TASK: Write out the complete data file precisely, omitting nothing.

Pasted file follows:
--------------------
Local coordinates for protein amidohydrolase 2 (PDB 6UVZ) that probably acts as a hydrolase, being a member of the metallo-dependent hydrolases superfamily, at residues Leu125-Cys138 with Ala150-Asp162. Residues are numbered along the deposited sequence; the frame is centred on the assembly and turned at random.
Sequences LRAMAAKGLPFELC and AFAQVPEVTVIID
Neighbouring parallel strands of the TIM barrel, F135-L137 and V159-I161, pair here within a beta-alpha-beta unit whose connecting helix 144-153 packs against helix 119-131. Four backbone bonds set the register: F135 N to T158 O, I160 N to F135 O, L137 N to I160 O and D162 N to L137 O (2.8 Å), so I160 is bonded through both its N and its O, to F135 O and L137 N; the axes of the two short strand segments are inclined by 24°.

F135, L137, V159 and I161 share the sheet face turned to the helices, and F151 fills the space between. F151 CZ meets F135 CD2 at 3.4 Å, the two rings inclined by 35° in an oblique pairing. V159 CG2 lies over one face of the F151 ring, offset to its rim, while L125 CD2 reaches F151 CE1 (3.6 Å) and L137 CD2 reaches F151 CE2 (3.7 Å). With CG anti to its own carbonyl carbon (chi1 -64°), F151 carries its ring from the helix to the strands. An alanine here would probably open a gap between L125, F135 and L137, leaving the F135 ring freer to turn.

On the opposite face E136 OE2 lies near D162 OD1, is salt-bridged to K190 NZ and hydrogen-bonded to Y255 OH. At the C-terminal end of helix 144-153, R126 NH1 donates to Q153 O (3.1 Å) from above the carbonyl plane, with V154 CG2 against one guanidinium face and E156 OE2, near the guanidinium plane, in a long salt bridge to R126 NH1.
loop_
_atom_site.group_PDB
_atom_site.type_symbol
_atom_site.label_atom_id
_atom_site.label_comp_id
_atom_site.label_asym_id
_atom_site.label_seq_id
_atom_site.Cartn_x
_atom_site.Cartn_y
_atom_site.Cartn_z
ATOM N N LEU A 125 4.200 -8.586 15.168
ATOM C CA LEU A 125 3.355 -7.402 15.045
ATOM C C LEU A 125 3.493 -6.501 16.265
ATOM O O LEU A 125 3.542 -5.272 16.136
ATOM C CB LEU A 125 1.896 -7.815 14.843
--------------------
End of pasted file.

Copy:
Local coordinates for protein amidohydrolase 2 (PDB 6UVZ) that probably acts as a hydrolase, being a member of the metallo-dependent hydrolases superfamily, at residues Leu125-Cys138 with Ala150-Asp162. Residues are numbered along the deposited sequence; the frame is centred on the assembly and turned at random.
Sequences LRAMAAKGLPFELC and AFAQVPEVTVIID
Neighbouring parallel strands of the TIM barrel, F135-L137 and V159-I161, pair here within a beta-alpha-beta unit whose connecting helix 144-153 packs against helix 119-131. Four backbone bonds set the register: F135 N to T158 O, I160 N to F135 O, L137 N to I160 O and D162 N to L137 O (2.8 Å), so I160 is bonded through both its N and its O, to F135 O and L137 N; the axes of the two short strand segments are inclined by 24°.

F135, L137, V159 and I161 share the sheet face turned to the helices, and F151 fills the space between. F151 CZ meets F135 CD2 at 3.4 Å, the two rings inclined by 35° in an oblique pairing. V159 CG2 lies over one face of the F151 ring, offset to its rim, while L125 CD2 reaches F151 CE1 (3.6 Å) and L137 CD2 reaches F151 CE2 (3.7 Å). With CG anti to its own carbonyl carbon (chi1 -64°), F151 carries its ring from the helix to the strands. An alanine here would probably open a gap between L125, F135 and L137, leaving the F135 ring freer to turn.

On the opposite face E136 OE2 lies near D162 OD1, is salt-bridged to K190 NZ and hydrogen-bonded to Y255 OH. At the C-terminal end of helix 144-153, R126 NH1 donates to Q153 O (3.1 Å) from above the carbonyl plane, with V154 CG2 against one guanidinium face and E156 OE2, near the guanidinium plane, in a long salt bridge to R126 NH1.
loop_
_atom_site.group_PDB
_atom_site.type_symbol
_atom_site.label_atom_id
_atom_site.label_comp_id
_atom_site.label_asym_id
_atom_site.label_seq_id
_atom_site.Cartn_x
_atom_site.Cartn_y
_atom_site.Cartn_z
ATOM N N LEU A 125 4.200 -8.586 15.168
ATOM C CA LEU A 125 3.355 -7.402 15.045
ATOM C C LEU A 125 3.493 -6.501 16.265
ATOM O O LEU A 125 3.542 -5.272 16.136
ATOM C CB LEU A 125 1.896 -7.815 14.843